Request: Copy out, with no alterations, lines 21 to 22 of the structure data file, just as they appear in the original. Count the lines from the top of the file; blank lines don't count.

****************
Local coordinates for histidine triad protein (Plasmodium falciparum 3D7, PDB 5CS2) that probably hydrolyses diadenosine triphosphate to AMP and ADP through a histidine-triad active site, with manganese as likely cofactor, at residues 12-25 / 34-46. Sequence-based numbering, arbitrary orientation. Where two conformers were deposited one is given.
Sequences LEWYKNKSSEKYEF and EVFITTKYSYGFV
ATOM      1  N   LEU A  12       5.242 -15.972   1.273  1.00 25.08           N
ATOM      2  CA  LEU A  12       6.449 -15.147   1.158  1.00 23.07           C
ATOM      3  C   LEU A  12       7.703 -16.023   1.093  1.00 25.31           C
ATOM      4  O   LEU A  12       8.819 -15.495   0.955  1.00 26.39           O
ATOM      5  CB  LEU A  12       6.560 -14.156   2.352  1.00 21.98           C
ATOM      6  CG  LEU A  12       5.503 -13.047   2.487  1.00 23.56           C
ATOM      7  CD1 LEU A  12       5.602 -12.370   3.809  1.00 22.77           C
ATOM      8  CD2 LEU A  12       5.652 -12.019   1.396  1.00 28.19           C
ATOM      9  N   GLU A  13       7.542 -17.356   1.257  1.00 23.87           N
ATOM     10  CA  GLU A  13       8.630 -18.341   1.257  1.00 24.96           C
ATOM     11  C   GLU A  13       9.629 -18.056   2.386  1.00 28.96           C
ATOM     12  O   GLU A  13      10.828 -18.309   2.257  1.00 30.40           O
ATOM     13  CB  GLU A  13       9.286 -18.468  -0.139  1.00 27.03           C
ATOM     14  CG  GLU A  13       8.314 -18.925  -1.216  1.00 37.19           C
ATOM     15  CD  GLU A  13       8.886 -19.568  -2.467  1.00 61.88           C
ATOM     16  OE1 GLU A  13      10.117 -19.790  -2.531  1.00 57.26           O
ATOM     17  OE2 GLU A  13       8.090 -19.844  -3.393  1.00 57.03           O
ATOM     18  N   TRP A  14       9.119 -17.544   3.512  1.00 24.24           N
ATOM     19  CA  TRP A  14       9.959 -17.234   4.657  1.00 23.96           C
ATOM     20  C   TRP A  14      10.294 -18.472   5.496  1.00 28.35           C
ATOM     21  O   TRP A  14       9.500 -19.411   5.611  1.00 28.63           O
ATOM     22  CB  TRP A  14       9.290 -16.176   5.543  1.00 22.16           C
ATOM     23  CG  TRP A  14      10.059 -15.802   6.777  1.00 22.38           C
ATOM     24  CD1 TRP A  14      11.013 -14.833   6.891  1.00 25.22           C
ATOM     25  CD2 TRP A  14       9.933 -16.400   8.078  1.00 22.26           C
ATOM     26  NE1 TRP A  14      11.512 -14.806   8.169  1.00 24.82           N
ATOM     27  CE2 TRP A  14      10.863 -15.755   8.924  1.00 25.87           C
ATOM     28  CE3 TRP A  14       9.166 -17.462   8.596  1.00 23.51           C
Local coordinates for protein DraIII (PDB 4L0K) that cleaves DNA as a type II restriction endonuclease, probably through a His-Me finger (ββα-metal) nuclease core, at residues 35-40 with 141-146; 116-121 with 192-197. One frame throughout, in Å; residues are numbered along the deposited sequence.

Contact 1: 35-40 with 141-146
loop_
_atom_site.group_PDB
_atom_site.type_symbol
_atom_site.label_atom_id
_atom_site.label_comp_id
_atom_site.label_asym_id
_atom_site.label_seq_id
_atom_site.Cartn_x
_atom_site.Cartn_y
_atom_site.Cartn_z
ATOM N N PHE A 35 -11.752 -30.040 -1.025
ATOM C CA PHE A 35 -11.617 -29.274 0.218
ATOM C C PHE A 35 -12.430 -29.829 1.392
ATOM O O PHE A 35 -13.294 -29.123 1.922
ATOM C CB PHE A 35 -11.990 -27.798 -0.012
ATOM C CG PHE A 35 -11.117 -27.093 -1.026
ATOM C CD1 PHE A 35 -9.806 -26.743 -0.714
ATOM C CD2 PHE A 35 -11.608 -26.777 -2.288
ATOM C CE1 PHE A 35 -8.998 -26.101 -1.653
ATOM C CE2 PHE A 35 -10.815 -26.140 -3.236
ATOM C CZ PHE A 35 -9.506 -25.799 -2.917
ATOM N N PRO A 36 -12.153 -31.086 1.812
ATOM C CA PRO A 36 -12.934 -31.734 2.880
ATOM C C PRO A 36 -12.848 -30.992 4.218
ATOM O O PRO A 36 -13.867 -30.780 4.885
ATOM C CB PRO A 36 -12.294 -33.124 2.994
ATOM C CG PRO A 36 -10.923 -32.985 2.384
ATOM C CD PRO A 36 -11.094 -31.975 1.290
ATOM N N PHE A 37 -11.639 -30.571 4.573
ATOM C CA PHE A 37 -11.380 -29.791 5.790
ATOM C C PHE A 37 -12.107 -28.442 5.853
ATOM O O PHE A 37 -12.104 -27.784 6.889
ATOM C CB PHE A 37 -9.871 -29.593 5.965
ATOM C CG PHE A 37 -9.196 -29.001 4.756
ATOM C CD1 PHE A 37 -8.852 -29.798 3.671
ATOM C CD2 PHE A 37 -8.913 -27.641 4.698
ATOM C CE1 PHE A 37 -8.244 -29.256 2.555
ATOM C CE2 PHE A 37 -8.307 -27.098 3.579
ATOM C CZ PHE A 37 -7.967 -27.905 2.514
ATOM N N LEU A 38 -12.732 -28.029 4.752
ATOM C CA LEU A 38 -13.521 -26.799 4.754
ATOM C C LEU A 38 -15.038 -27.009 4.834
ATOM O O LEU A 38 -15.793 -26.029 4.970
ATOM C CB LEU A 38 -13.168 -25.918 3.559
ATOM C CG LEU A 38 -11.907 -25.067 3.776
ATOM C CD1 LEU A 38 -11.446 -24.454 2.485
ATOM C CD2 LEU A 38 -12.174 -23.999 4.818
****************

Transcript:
ATOM     19  CA  TRP A  14       9.959 -17.234   4.657  1.00 23.96           C
ATOM     20  C   TRP A  14      10.294 -18.472   5.496  1.00 28.35           C